Plum compot is a delicious dessert that often wakes nostalgia in Norwegians. The compote has been a classic here in this country for more than a hundred years. Serve it lukewarm with a little whipped cream or 50/50 cream and milk.

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Oat Bran ‘n Ginger Waffles / Havre og Ingefær Vafler

A dessert recipe found in “Quaker Oats Brand Cookbook”
published by The Quaker Oats Company in 1989

Oat Bran ‘n Ginger Waffles / Havre og Ingefær Vafler

Enjoy the sweet aroma of these waffles with the healthful
benefit of oat bran. Top with fresh fruit.

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Strawberry Rhubarb Fool / Jordbær og Rabarbra Fool

A quick and easy dessert recipe found on what was
then called
about.com
Strawberry Rhubarb Fool / Jordbær og Rabarbra Fool

If you’re watching calories and fat, try this dessert with low-fat whipped topping or vanilla yogurt in place of the whipped cream. This is an easy and elegant dessert, a wonderful way to celebrate spring rhubarb and strawberries.

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Eaton Mess

A traditional English dessert recipe found on goodtoknow.co.uk
Eaton Mess

Eton mess is a simple, delicious dessert, made with broken meringues, strawberries and cream. It gets it’s name as it is the dessert traditionally served at Eton College’s prize-giving picnic on June 4th. Ready in just 10 mins, this Eton mess recipe uses ready made meringues for speed but if you fancy a challenge you can make your own!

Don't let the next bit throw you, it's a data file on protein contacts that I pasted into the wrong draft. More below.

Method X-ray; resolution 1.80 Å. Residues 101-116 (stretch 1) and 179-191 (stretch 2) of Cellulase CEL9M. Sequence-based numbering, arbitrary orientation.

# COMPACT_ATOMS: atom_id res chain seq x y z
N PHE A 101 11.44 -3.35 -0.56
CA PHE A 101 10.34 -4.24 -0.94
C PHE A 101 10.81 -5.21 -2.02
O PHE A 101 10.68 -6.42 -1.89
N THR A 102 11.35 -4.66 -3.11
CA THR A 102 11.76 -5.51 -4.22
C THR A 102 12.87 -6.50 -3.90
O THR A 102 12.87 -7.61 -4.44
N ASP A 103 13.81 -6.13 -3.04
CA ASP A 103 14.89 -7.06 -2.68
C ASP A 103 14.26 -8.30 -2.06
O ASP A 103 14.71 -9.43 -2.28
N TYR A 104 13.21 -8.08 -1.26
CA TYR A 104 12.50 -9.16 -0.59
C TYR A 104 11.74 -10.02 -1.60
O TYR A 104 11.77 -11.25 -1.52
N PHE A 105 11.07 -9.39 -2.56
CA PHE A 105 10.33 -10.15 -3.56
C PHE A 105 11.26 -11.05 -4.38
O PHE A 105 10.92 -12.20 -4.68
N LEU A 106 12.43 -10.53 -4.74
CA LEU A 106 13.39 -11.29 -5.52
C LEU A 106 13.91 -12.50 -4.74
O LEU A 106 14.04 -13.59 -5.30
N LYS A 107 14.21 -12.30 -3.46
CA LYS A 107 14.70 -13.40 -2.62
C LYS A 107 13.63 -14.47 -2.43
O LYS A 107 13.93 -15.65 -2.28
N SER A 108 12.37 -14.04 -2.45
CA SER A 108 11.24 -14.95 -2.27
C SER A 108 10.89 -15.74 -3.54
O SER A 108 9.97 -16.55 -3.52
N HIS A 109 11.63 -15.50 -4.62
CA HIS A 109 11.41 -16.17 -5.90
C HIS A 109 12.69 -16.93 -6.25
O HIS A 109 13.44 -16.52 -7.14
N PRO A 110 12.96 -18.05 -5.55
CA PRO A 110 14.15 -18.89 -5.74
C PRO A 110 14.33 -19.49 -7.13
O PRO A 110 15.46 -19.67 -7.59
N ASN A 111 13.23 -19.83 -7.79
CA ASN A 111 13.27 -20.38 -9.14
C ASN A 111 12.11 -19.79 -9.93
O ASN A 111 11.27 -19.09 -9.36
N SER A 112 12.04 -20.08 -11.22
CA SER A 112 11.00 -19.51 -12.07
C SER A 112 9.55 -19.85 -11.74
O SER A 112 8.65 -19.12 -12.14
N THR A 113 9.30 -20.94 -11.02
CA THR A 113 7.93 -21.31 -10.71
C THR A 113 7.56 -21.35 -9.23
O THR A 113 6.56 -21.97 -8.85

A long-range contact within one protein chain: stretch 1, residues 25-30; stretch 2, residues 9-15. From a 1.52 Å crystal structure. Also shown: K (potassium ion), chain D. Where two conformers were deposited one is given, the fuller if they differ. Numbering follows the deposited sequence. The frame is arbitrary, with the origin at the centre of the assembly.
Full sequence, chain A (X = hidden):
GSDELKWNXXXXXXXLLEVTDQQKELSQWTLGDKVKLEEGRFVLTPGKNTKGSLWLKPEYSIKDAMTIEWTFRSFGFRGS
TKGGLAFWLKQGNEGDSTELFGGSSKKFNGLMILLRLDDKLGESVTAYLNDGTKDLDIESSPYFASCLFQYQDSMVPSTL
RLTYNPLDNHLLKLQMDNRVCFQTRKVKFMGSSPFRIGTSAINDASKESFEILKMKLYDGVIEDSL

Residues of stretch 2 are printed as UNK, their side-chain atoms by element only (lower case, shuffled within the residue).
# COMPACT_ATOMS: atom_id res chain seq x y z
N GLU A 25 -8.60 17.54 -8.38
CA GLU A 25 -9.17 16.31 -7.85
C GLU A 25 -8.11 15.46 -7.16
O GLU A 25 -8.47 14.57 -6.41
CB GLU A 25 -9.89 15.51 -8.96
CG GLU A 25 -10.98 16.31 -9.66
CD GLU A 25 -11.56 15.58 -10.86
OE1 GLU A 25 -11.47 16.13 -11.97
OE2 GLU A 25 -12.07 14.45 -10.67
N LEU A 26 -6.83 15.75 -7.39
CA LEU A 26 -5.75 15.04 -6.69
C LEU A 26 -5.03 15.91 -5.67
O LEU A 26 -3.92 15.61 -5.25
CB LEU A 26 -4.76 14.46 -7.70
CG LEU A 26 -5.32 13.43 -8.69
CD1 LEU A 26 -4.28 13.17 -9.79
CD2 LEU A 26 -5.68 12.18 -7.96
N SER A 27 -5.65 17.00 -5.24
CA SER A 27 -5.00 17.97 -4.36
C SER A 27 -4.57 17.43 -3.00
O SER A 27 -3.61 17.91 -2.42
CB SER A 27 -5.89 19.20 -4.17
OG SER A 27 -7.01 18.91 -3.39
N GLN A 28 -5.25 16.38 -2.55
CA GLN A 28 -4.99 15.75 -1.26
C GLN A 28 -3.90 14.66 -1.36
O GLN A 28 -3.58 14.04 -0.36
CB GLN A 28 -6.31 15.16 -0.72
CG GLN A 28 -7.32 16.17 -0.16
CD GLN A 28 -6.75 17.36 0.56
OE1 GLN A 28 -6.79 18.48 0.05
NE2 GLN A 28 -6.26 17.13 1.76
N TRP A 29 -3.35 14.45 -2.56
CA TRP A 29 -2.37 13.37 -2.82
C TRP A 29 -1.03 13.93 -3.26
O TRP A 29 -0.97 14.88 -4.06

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Strawberry Parfait / Jordbærparfait

A dessert recipe from“150 New Ways to Serve Ice Cream”
published by Sealtest System Laboratories Inc in 1936Strawberry Parfait / Jordbærparfait

One of the most decorative ice cream desserts is the parfait. Borrowed from the French, it truly lives up to its meaning, which is “perfection.” The recipes in this section consist of alternate layers of ice cream, crushed fruits, whipped cream, and rich, colorful syrups.

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Royal Dessert / Kongelig Dessert

A dessert recipe found in “Whitman’s Chocolate Cookbook” published by Whitman’s Chocolates Division,
Pet Incorporated in 1987

Royal Dessert / Kongelig Dessert

Yes, I guess I could eat that one. Hah, who am I fooling,
I could eat just about any dessert ever made

Ted
Winking smile

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Orange Ice Cream with Meringue and Chocolate Sauce / Appelsinis med Marengs og Sjokoladesaus

A classic dessert recipe found in “Desserter” (Desserts)
published by Hjemmets Kokebokklubb in 1979

Orange Ice Cream with Meringue and Chocolate Sauce / Appelsinis med Marengs og Sjokoladesaus

Ice cream, meringues and chocolate sauce, man, that makes